Mach III Clutch, Inc. is a manufacturer of clutches and brakes that are used in the drive systems of industrial machinery. These products, fundamentally, transfer motion from one rotating component, such as a motor, to another, such as a conveyor belt. They also prevent motion when it is not needed or desired. The company occupies a niche in the larger industrial power transmission market by providing one-of-a-kind, custom designed products to their clients. Using an entirely inbound approach, their team consists of no sales people and relies upon the company’s website and related marketing to generate new business.
Lesli (Becknell) Riehemann owns and operates the company along with David and Jennifer Becknell. The company was founded by Lesli and David’s grandfather in the mid 1960’s. Lesli spent a brief time as a high school history teacher before joining the company in 1992. With a proclivity for accounting and penchant for creating effective work-flows, she found the family business to be a much better fit than teaching. She has spent the last several years preparing to transition to part time involvement with the company since her husband, ironically a high school principal, is retiring in 2017.
Q&A with Lesli Riehemann
What are you passionate about, in regards to your business?
I am obsessed with providing a positive experience to all of the people our business comes into contact with. First and foremost that means producing well designed and impeccably manufactured products. Beyond product quality, however, are many details that can make or break the supplier-client relationship. At every point of contact, our team operates with the goal of easing the client’s work load, not adding to it.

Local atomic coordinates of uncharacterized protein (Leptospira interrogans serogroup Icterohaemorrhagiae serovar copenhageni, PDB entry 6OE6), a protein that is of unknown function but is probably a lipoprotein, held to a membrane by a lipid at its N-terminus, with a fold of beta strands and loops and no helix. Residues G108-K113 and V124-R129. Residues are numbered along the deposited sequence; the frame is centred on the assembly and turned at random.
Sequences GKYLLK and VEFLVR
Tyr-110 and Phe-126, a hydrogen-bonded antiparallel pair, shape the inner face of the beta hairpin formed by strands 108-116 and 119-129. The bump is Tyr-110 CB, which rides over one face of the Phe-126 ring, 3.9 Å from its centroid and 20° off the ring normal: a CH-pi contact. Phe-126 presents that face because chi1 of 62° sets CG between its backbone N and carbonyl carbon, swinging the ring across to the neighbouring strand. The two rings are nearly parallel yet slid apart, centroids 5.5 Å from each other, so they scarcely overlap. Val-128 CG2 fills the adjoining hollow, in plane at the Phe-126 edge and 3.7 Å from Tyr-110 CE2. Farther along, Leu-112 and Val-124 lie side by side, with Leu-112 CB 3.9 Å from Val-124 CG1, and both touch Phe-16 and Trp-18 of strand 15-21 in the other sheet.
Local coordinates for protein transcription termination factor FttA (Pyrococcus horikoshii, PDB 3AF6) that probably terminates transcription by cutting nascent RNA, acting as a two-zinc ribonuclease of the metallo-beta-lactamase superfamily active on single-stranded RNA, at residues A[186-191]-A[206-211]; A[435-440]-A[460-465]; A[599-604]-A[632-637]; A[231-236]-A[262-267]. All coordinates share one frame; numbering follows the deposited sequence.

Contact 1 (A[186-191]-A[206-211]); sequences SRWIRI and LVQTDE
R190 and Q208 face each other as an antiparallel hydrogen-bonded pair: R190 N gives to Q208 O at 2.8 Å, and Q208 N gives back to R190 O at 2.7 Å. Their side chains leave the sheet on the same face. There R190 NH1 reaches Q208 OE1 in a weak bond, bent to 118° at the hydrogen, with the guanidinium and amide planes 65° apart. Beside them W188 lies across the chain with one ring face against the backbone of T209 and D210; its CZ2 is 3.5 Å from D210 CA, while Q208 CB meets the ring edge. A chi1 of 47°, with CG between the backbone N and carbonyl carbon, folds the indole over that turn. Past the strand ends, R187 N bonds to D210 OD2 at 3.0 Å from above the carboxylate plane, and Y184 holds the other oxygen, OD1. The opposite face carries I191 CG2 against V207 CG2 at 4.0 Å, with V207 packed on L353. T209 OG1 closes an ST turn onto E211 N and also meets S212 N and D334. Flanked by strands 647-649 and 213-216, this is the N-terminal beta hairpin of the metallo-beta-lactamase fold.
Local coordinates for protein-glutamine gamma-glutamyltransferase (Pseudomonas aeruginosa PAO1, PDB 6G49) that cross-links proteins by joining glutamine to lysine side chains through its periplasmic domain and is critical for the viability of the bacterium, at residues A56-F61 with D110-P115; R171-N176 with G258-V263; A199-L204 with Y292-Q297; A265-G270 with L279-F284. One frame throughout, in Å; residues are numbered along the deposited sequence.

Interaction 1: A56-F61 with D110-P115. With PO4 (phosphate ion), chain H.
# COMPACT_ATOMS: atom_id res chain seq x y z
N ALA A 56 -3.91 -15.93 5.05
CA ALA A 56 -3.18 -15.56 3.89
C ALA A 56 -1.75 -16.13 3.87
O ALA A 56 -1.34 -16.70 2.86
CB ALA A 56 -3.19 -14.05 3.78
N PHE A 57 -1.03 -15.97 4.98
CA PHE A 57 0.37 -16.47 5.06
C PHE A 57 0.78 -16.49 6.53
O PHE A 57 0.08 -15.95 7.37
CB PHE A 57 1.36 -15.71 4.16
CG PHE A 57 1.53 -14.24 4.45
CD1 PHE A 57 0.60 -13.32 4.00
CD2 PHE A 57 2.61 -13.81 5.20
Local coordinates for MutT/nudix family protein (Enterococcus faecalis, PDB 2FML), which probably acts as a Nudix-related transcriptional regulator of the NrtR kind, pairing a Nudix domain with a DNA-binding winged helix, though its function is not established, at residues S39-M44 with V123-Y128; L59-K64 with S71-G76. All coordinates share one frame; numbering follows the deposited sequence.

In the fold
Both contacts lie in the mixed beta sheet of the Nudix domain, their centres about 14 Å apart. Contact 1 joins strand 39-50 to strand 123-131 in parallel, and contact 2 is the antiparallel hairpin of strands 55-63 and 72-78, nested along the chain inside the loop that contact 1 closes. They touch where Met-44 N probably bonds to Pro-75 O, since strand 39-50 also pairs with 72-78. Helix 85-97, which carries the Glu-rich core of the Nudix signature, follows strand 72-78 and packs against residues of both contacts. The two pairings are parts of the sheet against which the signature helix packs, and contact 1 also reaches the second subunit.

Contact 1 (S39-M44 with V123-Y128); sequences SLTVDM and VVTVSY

What is the most valuable leadership lesson you have learned?
Empowering others to make decisions is a key lesson, especially for small business owners like myself who tend to be involved in nearly every aspect of their operations. I try to be mindful when a problem or new challenge arises and ask, “What do you think we should do?” instead of rushing in with my own solution. Not only does this build rapport and trust with your team members, it provides an opportunity for me to look at a problem from another perspective.
If you could give the 20-year-old you any piece of advice, what would it be?
No matter how much you gather and analyze information, you are going to make mistakes and when you do it will not be end of the world. You are going to live through them, learn from them, and be a better person because of them.